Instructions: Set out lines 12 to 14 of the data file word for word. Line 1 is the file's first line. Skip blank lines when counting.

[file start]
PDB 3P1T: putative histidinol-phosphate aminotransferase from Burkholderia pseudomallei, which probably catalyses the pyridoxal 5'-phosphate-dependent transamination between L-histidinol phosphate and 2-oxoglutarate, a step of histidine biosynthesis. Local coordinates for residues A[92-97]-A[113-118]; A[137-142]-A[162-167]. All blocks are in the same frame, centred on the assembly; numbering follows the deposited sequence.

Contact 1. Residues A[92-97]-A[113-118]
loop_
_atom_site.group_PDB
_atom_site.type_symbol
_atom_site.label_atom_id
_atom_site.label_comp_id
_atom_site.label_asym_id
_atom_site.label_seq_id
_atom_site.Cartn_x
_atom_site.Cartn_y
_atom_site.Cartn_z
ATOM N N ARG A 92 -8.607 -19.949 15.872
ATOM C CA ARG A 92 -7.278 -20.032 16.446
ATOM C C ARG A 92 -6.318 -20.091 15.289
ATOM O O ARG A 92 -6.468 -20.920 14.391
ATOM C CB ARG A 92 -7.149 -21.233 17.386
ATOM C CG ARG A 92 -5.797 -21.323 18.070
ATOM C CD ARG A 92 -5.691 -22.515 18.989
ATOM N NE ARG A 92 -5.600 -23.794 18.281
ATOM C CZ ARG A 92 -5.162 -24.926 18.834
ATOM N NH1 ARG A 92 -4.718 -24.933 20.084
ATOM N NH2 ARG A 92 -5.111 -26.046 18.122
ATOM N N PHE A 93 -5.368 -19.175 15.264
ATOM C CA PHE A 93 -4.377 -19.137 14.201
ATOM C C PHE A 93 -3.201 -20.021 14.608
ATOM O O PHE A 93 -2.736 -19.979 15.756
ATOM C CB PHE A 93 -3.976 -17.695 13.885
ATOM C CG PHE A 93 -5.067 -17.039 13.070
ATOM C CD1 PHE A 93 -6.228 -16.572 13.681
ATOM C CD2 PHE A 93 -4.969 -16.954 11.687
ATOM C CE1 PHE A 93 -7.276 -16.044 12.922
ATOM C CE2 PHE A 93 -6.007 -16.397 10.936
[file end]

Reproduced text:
_atom_site.Cartn_z
ATOM N N ARG A 92 -8.607 -19.949 15.872
ATOM C CA ARG A 92 -7.278 -20.032 16.446